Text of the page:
An island in celebration

Who I am
Aina Martin
Author and references

With nearly a dozen episodes behind it, the Mario Party series has always carved out its niche in Nintendo's extensive intellectual property catalog, ever since its debut in 1998 with the first, unforgettable Mario Party on Nintendo 64.

Beyond the tears of nostalgia, time passes for everyone and despite Hudson Soft no longer taking care of the franchise she created, the newborn NdCUBE (Wii Party, Mario Party 9) has firmly taken the reins in hand. Eleven official titles featuring a large amount of minigames, especially the first few episodes; the challenge facing the team at each new iteration is constant and relates to the ability to make a concept of party game in company still attractive, after so many years, now buried by the sands of online. The brand's "Gioco dell'Oca" style structure is now well known; it therefore remains to be discovered how the additions in purely playful and inventive terms manage to breathe life into this spin-off for Nintendo 3DS. Is the party here?

D'in up the tower

Mario Party Island Tour, let's face it clearly, offers a single mode definitely below expectations. A sketch of the story of Nintendian cliché leads Bowser to place his island-tower a few steps from the carefree and playful island of our heroes. It is under a simple pretext that the game invites you to climb the floors, guaranteeing a challenge against the CPU at every step and inserting bosses every five steps up. The offer, frankly, guarantees very little bite on the purely playful factor; the level of difficulty remains at the minimum that can be questioned until the last floors, where the degree of challenge grows too weakly to guarantee satisfaction.

With a design studied to make the road without hitches for the less skilled and the newbies of the saga, Bowser's Tower is certainly the least interesting of the game boards as, not too absurdly, it appears as the real filler of the package. Perhaps an accomplice is the desire to wink at newcomers, but one cannot let such a partial commitment to provide any reason to return to the Tower after the first completion. To make everything even less defensible, a focus on luck intervenes (unfortunately this factor is present in all the scoreboards) which sometimes brings with it obvious frustration; the choice of crossroads of the minigame is the only action that will separate one floor from the other: which, frankly, is very little. Adding up the team's decision not to grant her exclusive minigames, the quest ends quickly without leaving emotions or giving particular fun. The focus of the title definitely lies elsewhere. Mario Party is historically a pet title, and it is almost tender to note that Nintendo firmly pursues the path of offline multiplayer. The Kyoto-based company is perhaps the last to stand as a bulwark of general entertainment in the same room and from this point of view Island Tour worthily continues the tradition for laptops.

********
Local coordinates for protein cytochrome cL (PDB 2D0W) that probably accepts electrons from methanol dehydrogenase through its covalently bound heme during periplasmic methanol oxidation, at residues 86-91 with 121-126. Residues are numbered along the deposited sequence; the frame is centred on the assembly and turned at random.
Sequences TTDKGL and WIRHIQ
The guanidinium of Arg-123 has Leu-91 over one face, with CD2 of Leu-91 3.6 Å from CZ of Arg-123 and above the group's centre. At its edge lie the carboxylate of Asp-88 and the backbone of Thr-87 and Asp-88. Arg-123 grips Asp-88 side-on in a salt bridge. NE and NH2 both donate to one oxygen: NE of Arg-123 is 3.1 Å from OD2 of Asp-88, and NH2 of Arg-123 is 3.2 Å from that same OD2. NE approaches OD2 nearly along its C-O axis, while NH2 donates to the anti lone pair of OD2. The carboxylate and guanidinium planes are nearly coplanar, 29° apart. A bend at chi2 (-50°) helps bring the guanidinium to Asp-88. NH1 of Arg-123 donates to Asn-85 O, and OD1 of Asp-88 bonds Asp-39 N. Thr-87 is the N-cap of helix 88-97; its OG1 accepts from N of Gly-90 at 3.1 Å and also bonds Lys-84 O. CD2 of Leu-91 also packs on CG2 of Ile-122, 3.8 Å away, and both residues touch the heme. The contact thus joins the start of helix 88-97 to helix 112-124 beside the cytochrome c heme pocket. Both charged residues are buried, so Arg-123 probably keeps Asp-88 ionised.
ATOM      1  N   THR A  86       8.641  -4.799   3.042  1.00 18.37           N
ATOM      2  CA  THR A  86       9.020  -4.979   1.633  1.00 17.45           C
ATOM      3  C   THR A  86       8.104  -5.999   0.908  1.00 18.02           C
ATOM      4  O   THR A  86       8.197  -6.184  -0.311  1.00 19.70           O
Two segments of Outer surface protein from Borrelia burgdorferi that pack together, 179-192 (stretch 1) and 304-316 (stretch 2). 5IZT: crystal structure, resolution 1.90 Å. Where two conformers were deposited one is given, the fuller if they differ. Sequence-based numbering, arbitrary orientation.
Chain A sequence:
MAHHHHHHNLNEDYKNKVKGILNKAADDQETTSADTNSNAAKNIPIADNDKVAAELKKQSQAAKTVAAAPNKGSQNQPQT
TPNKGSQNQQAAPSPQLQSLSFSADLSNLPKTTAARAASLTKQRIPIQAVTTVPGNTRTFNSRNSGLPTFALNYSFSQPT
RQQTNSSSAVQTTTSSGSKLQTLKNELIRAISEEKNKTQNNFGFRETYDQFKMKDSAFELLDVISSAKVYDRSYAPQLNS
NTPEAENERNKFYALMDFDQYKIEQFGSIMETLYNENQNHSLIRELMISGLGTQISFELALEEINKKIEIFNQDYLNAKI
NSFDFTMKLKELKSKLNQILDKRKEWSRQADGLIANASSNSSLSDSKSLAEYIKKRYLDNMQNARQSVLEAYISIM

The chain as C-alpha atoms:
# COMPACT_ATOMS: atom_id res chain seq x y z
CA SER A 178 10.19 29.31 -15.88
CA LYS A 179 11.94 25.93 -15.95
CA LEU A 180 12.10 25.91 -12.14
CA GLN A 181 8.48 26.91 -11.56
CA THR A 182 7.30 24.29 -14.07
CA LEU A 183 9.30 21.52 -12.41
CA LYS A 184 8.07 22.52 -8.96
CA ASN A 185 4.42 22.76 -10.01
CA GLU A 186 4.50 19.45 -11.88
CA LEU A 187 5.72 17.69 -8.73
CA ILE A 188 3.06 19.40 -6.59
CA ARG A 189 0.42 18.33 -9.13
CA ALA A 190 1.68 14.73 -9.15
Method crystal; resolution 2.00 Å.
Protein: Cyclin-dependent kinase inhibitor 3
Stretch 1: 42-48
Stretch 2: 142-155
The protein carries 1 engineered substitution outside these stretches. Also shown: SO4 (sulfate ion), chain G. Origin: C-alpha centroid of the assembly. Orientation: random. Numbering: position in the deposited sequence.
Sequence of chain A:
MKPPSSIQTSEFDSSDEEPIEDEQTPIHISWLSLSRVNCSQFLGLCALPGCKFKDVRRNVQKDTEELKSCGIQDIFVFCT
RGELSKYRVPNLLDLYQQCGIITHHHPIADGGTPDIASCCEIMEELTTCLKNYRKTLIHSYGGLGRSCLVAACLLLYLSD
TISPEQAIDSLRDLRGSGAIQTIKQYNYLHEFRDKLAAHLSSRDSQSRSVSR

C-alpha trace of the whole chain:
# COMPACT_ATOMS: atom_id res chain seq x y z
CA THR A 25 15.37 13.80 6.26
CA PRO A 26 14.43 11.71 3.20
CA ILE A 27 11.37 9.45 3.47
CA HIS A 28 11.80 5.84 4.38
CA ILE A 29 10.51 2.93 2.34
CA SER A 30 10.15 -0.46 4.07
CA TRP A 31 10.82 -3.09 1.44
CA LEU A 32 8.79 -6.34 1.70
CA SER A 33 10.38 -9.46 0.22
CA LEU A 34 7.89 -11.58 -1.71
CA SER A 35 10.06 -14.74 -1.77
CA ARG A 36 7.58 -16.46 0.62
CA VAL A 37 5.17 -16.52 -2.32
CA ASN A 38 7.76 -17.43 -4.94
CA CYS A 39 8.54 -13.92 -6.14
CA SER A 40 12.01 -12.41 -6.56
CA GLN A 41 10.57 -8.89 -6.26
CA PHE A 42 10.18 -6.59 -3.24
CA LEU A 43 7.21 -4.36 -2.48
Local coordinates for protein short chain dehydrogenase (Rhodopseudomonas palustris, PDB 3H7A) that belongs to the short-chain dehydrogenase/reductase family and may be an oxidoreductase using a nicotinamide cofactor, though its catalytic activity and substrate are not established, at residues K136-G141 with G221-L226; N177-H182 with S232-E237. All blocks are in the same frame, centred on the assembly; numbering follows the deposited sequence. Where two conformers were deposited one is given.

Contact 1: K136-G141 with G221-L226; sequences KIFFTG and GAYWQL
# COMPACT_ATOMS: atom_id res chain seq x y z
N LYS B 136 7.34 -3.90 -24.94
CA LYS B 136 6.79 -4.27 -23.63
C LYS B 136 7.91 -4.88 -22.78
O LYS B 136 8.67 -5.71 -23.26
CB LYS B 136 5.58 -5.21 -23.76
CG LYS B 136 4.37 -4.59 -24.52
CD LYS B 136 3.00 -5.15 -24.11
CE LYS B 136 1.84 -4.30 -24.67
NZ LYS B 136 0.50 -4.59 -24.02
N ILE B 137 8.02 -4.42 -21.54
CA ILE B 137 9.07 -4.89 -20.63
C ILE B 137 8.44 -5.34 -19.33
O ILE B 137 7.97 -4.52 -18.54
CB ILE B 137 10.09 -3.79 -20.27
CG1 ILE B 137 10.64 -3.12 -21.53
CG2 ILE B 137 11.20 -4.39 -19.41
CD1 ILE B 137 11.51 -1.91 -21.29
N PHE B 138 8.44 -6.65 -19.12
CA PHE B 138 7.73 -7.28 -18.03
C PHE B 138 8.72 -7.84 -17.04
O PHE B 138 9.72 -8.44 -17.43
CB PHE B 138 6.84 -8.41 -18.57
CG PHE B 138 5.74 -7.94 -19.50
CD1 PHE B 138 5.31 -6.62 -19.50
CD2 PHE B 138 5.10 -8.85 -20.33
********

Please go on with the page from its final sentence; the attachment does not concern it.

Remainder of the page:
As was the case with the Nintendo DS chapter, even on the new laptop, a single cartridge is enough to let three other friends download the software and share the game. Always found winning, as it fits perfectly with the philosophy of portable sharing, also thanks to a truly negligible download time, accessible in a few seconds. Thanks to seven game boards, the offer is multiplied, guaranteeing an ideal fusion with the prerogatives of portability, first of all the battery; each display board provides its own unique completion time, so as to facilitate its management for those who find themselves far from power sources. To be honest, there would also be indications regarding skills, luck and quantity of minigames, but it is a pity that they are very subjective, especially the factor linked to the randomness of the roll of the dice. But you know, under the guise of Mario Party there is a nice way to laugh and mock each other, and it must be said that the result is convincing; specific levels are characterized by good environmental ideas, which add dynamism and bite to a competition that in the long run risks becoming bland.